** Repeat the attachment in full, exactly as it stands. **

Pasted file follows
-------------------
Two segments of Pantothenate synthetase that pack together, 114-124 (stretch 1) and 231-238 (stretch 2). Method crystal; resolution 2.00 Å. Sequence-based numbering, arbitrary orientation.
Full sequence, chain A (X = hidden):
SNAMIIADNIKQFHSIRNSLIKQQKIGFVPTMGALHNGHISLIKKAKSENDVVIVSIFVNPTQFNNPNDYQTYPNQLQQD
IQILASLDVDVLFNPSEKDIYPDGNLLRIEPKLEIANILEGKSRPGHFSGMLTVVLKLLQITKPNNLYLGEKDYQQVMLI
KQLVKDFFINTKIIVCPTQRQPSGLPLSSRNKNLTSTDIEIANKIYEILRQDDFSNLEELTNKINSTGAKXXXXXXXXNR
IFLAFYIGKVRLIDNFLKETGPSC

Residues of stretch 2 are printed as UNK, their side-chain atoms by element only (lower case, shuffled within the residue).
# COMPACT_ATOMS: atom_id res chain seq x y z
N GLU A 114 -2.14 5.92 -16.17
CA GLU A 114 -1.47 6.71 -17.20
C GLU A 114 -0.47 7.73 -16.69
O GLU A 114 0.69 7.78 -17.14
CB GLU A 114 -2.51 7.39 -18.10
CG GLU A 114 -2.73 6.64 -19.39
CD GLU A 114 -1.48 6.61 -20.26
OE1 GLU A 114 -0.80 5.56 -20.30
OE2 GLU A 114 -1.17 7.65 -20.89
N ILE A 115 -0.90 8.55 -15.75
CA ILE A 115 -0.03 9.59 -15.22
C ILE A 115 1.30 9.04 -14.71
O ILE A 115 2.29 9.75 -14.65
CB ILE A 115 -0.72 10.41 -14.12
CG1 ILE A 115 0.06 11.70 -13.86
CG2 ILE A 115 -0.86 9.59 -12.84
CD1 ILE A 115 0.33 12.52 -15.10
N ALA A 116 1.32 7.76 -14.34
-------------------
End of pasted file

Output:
Two segments of Pantothenate synthetase that pack together, 114-124 (stretch 1) and 231-238 (stretch 2). Method crystal; resolution 2.00 Å. Sequence-based numbering, arbitrary orientation.
Full sequence, chain A (X = hidden):
SNAMIIADNIKQFHSIRNSLIKQQKIGFVPTMGALHNGHISLIKKAKSENDVVIVSIFVNPTQFNNPNDYQTYPNQLQQD
IQILASLDVDVLFNPSEKDIYPDGNLLRIEPKLEIANILEGKSRPGHFSGMLTVVLKLLQITKPNNLYLGEKDYQQVMLI
KQLVKDFFINTKIIVCPTQRQPSGLPLSSRNKNLTSTDIEIANKIYEILRQDDFSNLEELTNKINSTGAKXXXXXXXXNR
IFLAFYIGKVRLIDNFLKETGPSC

Residues of stretch 2 are printed as UNK, their side-chain atoms by element only (lower case, shuffled within the residue).
# COMPACT_ATOMS: atom_id res chain seq x y z
N GLU A 114 -2.14 5.92 -16.17
CA GLU A 114 -1.47 6.71 -17.20
C GLU A 114 -0.47 7.73 -16.69
O GLU A 114 0.69 7.78 -17.14
CB GLU A 114 -2.51 7.39 -18.10
CG GLU A 114 -2.73 6.64 -19.39
CD GLU A 114 -1.48 6.61 -20.26
OE1 GLU A 114 -0.80 5.56 -20.30
OE2 GLU A 114 -1.17 7.65 -20.89
N ILE A 115 -0.90 8.55 -15.75
CA ILE A 115 -0.03 9.59 -15.22
C ILE A 115 1.30 9.04 -14.71
O ILE A 115 2.29 9.75 -14.65
CB ILE A 115 -0.72 10.41 -14.12
CG1 ILE A 115 0.06 11.70 -13.86
CG2 ILE A 115 -0.86 9.59 -12.84
CD1 ILE A 115 0.33 12.52 -15.10
N ALA A 116 1.32 7.76 -14.34